The Replacement Trinity

bible.jpgEugene Peterson’s Eat This Book: A Conversation in the Art of Spiritual Reading is infusing me with a fresh enthusiasm for immersing myself in scripture.

One of Peterson’s more convicting points is this: that instead of hearing God’s revelation for what it is, Western Christians approach scripture to discover how it suits and satisfies our needs. Thus, he argues, the desire to hear the voices of the Holy Trinity (Father, Son, and Spirit) has been replaced by a desire to use scripture to satisfy the needs of a new trinity: my Holy wants, my Holy needs, and my Holy feelings.

I’m guessing that Peterson’s observation hits close to home for most of us, not only in our personal devotional readings, but in the way we approach and participate in bible classes and group discussions.

What do you think? Is it possible that, rather than serving the primary purpose of satisfying individual believers’ wants, needs, and feelings, God’s revelation in scripture is about something even bigger and more meaningful? Can we miss that meaning by being too self-centered in our expectations of scripture? What difference does it make when believers come to scripture to receive what God is saying about the redemption of the world, rather than to discover how God might satisfy our own physical and emotional desires/needs of the moment? 

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2 Responses to The Replacement Trinity

  1. Beverly says:

    I think that this is very true, and I think that in our society today people tend to try and mold scripture to say what they WANT it to. I believe that being a Christian is a very personal thing and that it’s about having a relationship with God. However I also know that I have personally “interpreted” the scriptures in a way that makes me feel ok with how I live or how I feel about things.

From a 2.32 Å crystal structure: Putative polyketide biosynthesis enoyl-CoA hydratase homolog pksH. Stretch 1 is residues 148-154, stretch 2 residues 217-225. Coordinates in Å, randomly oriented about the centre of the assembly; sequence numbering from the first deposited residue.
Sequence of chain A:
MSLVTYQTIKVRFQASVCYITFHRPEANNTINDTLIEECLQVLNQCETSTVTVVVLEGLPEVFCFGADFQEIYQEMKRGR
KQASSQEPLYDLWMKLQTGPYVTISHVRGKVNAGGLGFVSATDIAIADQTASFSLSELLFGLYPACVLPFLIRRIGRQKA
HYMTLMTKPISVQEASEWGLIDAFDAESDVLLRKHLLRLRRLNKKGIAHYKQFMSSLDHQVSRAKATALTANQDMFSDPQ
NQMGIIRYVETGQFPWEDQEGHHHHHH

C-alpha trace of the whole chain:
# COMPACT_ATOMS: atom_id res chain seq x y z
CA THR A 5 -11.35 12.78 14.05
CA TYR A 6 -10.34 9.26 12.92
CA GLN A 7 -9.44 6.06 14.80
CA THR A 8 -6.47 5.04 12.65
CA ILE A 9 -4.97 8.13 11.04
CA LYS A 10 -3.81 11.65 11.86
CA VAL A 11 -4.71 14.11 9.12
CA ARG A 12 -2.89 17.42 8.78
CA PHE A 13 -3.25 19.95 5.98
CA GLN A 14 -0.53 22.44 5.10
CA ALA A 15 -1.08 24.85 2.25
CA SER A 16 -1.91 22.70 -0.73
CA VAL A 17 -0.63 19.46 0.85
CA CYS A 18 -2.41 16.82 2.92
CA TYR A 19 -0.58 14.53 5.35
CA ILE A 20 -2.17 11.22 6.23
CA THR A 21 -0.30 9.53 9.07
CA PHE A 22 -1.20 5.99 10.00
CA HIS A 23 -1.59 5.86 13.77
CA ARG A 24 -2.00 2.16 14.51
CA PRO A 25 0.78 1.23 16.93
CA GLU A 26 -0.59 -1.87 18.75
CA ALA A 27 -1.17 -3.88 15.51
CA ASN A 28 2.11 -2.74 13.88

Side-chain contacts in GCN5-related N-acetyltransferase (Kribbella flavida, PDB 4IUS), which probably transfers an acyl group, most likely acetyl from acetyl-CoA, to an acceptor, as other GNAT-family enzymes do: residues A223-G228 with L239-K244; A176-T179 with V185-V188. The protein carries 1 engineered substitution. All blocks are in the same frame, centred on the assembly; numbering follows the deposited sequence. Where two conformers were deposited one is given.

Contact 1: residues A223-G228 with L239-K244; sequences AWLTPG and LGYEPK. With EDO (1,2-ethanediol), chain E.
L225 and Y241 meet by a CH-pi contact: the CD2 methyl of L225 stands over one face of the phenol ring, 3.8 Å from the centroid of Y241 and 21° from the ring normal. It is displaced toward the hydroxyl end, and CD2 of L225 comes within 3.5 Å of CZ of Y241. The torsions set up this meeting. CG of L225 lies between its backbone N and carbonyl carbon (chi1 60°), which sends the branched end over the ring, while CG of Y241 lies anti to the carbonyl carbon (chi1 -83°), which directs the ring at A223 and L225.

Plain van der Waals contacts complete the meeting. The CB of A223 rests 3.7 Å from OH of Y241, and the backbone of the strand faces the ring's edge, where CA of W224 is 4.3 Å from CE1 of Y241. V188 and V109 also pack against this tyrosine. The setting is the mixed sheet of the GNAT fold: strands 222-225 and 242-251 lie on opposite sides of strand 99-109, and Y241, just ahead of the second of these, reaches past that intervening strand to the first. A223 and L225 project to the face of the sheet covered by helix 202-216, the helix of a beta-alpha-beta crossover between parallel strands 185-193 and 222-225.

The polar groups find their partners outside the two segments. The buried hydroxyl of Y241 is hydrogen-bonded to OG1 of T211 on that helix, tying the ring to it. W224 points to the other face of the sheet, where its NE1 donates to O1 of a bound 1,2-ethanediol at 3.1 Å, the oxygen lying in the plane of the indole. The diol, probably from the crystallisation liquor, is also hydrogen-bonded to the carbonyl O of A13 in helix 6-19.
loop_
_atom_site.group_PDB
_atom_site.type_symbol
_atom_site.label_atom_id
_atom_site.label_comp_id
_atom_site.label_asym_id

I think it is very important to allow God to reveal what His word is telling us, personally but also more globally.

  2. JonXlin says:

    I think too often nowdays, people think that being a Christian means going to church and “feeling” spiritual. There’s a big emphasis on music that garners an emotional response (not necessarily a bad thing in itself). I remember my youth group being plagued by people complaining that the Wednesdays when the youth group got together didn’t feel as spiritual as they used to when the singing was better. There was a large emphasis placed on creating a more spiritual atmosphere with the use of candles and other similar activities. It felt like the focus was all wrong.

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